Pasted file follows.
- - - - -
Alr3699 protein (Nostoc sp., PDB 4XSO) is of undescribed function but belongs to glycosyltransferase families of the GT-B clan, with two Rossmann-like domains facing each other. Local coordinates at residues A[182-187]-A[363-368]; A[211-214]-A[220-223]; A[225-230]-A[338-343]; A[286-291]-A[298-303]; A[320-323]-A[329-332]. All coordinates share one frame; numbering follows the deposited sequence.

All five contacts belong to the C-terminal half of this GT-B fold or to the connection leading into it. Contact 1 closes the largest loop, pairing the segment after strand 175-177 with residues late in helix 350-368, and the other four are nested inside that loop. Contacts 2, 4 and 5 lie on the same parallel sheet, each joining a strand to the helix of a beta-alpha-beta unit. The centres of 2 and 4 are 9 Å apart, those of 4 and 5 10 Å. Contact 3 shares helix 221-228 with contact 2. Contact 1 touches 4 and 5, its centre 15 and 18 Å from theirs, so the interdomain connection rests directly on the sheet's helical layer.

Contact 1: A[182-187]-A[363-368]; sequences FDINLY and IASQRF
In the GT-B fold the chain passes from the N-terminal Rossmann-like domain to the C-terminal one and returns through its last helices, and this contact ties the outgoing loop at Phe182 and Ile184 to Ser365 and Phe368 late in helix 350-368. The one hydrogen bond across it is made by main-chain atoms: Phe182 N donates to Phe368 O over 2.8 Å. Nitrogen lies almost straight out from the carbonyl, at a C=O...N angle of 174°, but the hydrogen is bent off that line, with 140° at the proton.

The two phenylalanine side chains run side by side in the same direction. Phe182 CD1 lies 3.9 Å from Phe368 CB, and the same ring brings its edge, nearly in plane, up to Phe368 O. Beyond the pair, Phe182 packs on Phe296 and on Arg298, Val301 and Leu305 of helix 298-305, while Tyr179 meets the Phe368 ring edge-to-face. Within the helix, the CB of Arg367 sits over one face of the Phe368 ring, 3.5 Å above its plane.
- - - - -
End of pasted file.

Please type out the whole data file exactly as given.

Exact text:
Alr3699 protein (Nostoc sp., PDB 4XSO) is of undescribed function but belongs to glycosyltransferase families of the GT-B clan, with two Rossmann-like domains facing each other. Local coordinates at residues A[182-187]-A[363-368]; A[211-214]-A[220-223]; A[225-230]-A[338-343]; A[286-291]-A[298-303]; A[320-323]-A[329-332]. All coordinates share one frame; numbering follows the deposited sequence.

All five contacts belong to the C-terminal half of this GT-B fold or to the connection leading into it. Contact 1 closes the largest loop, pairing the segment after strand 175-177 with residues late in helix 350-368, and the other four are nested inside that loop. Contacts 2, 4 and 5 lie on the same parallel sheet, each joining a strand to the helix of a beta-alpha-beta unit. The centres of 2 and 4 are 9 Å apart, those of 4 and 5 10 Å. Contact 3 shares helix 221-228 with contact 2. Contact 1 touches 4 and 5, its centre 15 and 18 Å from theirs, so the interdomain connection rests directly on the sheet's helical layer.

Contact 1: A[182-187]-A[363-368]; sequences FDINLY and IASQRF
In the GT-B fold the chain passes from the N-terminal Rossmann-like domain to the C-terminal one and returns through its last helices, and this contact ties the outgoing loop at Phe182 and Ile184 to Ser365 and Phe368 late in helix 350-368. The one hydrogen bond across it is made by main-chain atoms: Phe182 N donates to Phe368 O over 2.8 Å. Nitrogen lies almost straight out from the carbonyl, at a C=O...N angle of 174°, but the hydrogen is bent off that line, with 140° at the proton.

The two phenylalanine side chains run side by side in the same direction. Phe182 CD1 lies 3.9 Å from Phe368 CB, and the same ring brings its edge, nearly in plane, up to Phe368 O. Beyond the pair, Phe182 packs on Phe296 and on Arg298, Val301 and Leu305 of helix 298-305, while Tyr179 meets the Phe368 ring edge-to-face. Within the helix, the CB of Arg367 sits over one face of the Phe368 ring, 3.5 Å above its plane.